#NotMyNude started out as a hashtag on Twitter designed to highlight the lack of options that people of color face when shopping for commonplace items like everyday nude lipsticks or a classy pair of nude pumps. Since then, the tag has quickly spread to all corners of the internet, calling out the beauty and fashion companies known for their complete ignorance of the true spectrum of colors that humans come in.
The revolutionary hashtag reveals how the effects of the white privilege in the beauty and fashion industries are more than just on the surface of our skin. It has called into question the detrimental effects of a lack of representation and how making white the default harms young people of color and creates a negative self-image early in life.
In response to this privileging in beauty and fashion, Scandal actress and Neutrogena creative consultant, Kerry Washington recently revealed in an interview with Elle Magazine: “I remember being a little girl at the drugstore with my mother, looking at stockings, and having a realization that when a package says ‘nude,’ they’re not talking about me. That was traumatizing for me as a little girl. Like, ‘oh, they’re talking about someone else’s nude body, they’re not talking about women of color.”
In recent years, dedicated changemakers like Kerry Washington have instituted a need for inclusion and diversity, and we have seen more options available to people of color than ever before.
For example, Neutrogena, a brand that has been known to be notoriously lacking in darker makeup for POC, has added some mildly brown shades to their foundation lineup (which you can view here). Hopefully, more brands will do the same and unlock a whole new clientele while expanding the choices that people of color have – eventually raising the self-esteem and mending the distorted self-image that has been projected on young people, and especially upon women of color, for decades.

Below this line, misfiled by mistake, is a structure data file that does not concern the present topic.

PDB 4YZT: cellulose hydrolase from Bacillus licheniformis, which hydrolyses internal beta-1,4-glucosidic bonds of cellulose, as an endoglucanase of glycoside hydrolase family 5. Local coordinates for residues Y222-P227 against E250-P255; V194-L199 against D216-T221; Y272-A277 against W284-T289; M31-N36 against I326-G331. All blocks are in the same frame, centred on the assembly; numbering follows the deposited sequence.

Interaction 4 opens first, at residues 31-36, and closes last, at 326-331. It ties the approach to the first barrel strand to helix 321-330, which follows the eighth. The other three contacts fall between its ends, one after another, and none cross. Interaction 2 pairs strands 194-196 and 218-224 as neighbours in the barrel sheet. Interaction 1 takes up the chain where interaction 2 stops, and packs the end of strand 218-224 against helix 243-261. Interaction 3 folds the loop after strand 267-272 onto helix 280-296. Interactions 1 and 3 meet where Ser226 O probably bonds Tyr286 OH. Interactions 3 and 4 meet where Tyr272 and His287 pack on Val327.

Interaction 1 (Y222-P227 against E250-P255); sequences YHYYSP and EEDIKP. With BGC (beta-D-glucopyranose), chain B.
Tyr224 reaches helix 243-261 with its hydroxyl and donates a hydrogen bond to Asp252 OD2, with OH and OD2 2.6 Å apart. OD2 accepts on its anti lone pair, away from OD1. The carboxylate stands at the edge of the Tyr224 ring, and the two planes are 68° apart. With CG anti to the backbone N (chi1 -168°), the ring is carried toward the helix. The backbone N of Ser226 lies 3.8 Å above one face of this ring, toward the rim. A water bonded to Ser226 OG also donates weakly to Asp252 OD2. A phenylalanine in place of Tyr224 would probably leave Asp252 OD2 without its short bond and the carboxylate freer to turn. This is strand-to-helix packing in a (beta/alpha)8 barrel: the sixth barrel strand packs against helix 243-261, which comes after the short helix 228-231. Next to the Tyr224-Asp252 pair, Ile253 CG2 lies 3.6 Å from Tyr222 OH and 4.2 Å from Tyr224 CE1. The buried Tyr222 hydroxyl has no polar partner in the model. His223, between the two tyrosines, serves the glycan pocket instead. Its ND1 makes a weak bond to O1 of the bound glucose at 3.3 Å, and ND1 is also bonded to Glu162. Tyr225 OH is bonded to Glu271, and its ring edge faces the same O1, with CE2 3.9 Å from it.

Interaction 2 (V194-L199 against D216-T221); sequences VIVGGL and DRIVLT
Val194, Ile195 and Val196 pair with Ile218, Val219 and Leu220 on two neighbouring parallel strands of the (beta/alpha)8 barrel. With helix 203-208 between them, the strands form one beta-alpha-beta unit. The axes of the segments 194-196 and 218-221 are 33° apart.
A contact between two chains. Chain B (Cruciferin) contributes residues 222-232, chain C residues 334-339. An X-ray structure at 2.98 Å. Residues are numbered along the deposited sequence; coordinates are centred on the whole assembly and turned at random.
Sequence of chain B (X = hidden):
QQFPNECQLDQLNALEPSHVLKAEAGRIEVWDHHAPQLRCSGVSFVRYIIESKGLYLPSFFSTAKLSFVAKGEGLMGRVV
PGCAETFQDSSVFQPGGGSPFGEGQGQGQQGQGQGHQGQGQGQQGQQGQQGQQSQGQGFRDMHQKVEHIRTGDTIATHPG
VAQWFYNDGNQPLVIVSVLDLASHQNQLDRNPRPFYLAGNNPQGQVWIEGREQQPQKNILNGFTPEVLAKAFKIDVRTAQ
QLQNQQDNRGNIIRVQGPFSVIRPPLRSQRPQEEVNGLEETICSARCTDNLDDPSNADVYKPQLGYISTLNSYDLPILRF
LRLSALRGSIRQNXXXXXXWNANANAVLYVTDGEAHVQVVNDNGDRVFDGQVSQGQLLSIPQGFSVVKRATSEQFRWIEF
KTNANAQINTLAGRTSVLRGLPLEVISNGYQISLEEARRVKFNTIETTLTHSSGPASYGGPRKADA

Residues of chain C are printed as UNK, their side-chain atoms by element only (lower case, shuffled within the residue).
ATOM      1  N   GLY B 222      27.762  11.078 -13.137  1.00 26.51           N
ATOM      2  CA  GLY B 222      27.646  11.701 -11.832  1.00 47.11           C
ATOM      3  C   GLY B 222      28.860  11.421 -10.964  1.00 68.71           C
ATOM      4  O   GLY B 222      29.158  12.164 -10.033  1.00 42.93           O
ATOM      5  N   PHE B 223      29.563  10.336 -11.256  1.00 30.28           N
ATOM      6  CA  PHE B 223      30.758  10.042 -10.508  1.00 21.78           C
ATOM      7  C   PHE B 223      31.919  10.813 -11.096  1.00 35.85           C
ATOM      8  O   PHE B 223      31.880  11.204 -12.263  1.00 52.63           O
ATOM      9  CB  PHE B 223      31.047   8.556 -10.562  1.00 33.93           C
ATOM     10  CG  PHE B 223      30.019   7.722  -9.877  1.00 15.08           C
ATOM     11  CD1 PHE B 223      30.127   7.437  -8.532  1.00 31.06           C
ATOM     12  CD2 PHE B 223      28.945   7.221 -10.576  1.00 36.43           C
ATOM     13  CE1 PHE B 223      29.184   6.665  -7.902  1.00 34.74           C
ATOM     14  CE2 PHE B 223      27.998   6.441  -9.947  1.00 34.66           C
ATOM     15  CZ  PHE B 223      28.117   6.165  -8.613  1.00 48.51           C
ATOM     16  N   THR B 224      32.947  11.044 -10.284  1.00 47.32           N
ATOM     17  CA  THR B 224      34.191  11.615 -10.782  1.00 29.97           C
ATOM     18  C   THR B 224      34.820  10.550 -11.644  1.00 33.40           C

Below are specific nude concepts that #NotMyNude challenges, and what certain brands and companies that address this issue.
1. Nude Heels
While nude heels make little to no sense to most, if you own a pair, you’ll know how essential they are as a fashion staple. Nude heels can be worn with literally any outfit and will instantly make you look polished and professional or chic and sexy.
Sadly, nude heels are mostly only available in a somewhat dead-looking shade of grayish beige – which I’m not sure is even humanly possible skin color. Furthermore, this color seems to only suit those with significantly lighter skin tones.
However, the king of nude heels himself, Christian Louboutin, has rolled out a line of nude heels and flats in multiple shades of beige and brown and within many different styles. Hopefully, more affordable retailers will follow suit to the shoe mogul and start making shoes in shades of brown as well. You can see the shoes in all of their skin color rainbow spectrum here.
2. Nude Lingerie
Okay, this one is actually kind of cruel! I think all WOC have been personally victimized by “nude” lingerie. For centuries, fancy outfits have been ruined by the sheer contrast between our shades of brown and the pale beige of nude lingerie. This has ultimately resulted in having to decide whether to go with a black bra or a risky beige one.